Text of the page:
Hill Top Manor, 755 20th St., Des Moines, Iowa 50314

by Vicki Stinson
(Des Moines, IA, USA)

The History Behind Hill Top Manor, 755 20th St., Des Moines, Iowa

In 1900, a five story brick apartment building, named the Coronado, rested on the property at 20th and Center Streets in the Sherman Hill neighborhood of Des Moines, Iowa. It is on this lot that Hill Top Manor sits. The area was platted between 1877 and 1882 and was a mixture of Victorian and Queen Anne style mansions, bungalows and businesses.

Less then a century later, much of the area fell into disrepair and the Coronado deteriorated. Many of the once beautiful mansions in the area were cut up into low rent apartments and by the 1960’s and 1970’s, the Sherman Hill district became a place that most people avoided.

The years had not been kind to the apartment building. Outdated antique iron fire escape ladders clung vertically to the building and the hallways were covered by old carpeting. Cockroaches lived side-by-side with the human inhabitants.

In 1977, an alcoholic tenant at the Coronado set a fire in his second floor apartment; he had been known for starting other fires, but other tenants were able to extinguish those. But, not this time. It soon raged out of control and quickly spread down the hallways and engulfed the floors above. Five tenants would die; a mother and her child burned to death and three others died of smoke inhalation!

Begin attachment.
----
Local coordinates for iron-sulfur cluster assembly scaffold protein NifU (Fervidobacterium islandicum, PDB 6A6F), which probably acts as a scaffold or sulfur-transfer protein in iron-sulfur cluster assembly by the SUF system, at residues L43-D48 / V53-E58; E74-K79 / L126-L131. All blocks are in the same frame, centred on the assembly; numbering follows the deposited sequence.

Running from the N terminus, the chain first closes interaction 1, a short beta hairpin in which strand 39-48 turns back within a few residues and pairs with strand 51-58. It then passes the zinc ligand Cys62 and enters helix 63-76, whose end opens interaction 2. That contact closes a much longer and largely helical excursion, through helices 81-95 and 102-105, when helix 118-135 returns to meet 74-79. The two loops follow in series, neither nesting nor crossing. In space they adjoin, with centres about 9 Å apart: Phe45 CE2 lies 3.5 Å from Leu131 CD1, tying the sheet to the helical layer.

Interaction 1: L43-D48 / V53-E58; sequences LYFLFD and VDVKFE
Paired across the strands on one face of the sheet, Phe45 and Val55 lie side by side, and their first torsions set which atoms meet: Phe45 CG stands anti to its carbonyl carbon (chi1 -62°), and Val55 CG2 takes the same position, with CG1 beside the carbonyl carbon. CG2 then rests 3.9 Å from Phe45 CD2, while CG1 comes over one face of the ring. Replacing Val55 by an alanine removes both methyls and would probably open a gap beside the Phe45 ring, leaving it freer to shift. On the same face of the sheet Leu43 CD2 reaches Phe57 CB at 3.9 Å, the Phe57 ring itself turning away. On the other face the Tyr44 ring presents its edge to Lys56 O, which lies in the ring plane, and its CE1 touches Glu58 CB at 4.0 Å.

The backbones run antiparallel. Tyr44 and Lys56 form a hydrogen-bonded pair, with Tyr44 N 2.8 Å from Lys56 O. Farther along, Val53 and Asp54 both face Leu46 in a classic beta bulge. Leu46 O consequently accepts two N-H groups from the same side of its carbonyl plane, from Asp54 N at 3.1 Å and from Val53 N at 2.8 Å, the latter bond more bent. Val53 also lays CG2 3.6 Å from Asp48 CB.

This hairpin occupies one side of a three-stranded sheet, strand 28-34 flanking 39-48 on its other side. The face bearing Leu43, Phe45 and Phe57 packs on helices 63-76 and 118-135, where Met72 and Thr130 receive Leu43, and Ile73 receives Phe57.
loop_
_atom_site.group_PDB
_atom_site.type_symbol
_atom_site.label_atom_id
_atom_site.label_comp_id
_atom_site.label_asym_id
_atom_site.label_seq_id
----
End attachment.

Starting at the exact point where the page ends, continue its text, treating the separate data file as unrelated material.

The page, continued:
The fire starter, Ronald Veverka, would later be found guilty of first degree murder and sentenced to FIVE life terms in 1977. Although the Iowa governor set him free in 2007, his freedom wouldn’t last long. Veverka died almost a year to the day of his release.

The Coronado Apartment building was demolished in December of 1977 and for almost two decades, the large lot sat vacant; a grim reminder of the lives lost.

Saved From Demolition
In 1893, a grand “Princess Anne” manor was built on 25th street, near Drake University, by the well-to-do Winfield Jordan. A “Princess Anne” house is like the “Queen Anne” style only without a wrap around front porch. Over the years, several families would live in the large old house. However, in the 1960’s, Drake University purchased it and turned it into student housing. Many people came and went through its doors until the time arrived that the University needed the lot to enlarge their stadium. The house was set for demolition but was rescued by the Sherman Hill Association and moved to the lot at 755 20th St (20th and Center).